Tuesday, September 1, 2015

"Soaking up carbon dioxide and turning it into valuable products"

There is a seemingly exciting story up on Science Daily, reporting a breakthrough which suggests we may be able to capture carbon and convert it into usable products:

A molecular system that holds great promise for the capture and storage of carbon dioxide has been modified so that it now also holds great promise as a catalyst for converting captured carbon dioxide into valuable chemical products. Researchers with the U.S. Department of Energy (DOE)'s Lawrence Berkeley National Laboratory (Berkeley Lab) have incorporated molecules of carbon dioxide reduction catalysts into the sponge-like crystals of covalent organic frameworks (COFs). This creates a molecular system that not only absorbs carbon dioxide, but also selectively reduces it to carbon monoxide, which serves as a primary building block for a wide range of chemical products including fuels, pharmaceuticals and plastics.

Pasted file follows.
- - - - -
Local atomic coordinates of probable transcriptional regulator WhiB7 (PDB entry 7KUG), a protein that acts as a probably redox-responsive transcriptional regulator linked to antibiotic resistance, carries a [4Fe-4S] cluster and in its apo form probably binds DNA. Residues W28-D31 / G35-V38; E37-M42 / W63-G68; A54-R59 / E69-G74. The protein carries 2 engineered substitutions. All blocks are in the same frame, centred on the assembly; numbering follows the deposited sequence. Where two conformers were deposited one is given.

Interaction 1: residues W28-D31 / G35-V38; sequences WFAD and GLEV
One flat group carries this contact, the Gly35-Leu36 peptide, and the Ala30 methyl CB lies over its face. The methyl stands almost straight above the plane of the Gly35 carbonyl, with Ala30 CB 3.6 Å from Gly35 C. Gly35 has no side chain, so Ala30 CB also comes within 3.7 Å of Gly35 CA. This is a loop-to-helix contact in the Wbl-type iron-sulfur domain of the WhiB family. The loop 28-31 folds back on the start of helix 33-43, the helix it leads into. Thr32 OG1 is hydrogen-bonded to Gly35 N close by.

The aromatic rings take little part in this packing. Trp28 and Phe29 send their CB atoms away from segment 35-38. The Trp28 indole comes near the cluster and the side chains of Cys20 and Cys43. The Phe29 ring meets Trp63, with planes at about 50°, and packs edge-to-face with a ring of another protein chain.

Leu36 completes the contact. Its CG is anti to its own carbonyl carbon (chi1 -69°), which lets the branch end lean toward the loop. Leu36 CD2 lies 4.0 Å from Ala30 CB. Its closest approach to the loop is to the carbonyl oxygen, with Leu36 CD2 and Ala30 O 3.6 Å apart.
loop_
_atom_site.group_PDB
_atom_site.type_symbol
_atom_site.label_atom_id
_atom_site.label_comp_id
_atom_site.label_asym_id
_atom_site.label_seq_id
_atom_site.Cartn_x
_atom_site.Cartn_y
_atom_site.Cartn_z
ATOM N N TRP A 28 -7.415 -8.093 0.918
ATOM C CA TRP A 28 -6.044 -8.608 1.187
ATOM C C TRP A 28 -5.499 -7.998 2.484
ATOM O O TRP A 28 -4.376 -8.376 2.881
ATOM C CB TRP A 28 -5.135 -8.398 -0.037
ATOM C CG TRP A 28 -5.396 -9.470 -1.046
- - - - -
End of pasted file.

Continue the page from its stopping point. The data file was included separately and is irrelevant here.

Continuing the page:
What is unclear to me is just how much carbon can be captured with this method and whether doing so makes any economic sense. If it is the case that this would capture a tiny fraction of atmospheric carbon—or even CO2 which is now escaping power plants—it probably does not mean much. Likewise, if it is extremely expensive compared with say, producing power by clean methods, there would be no reason for anyone to want to do it.

The story, unfortunately, does not address these questions.

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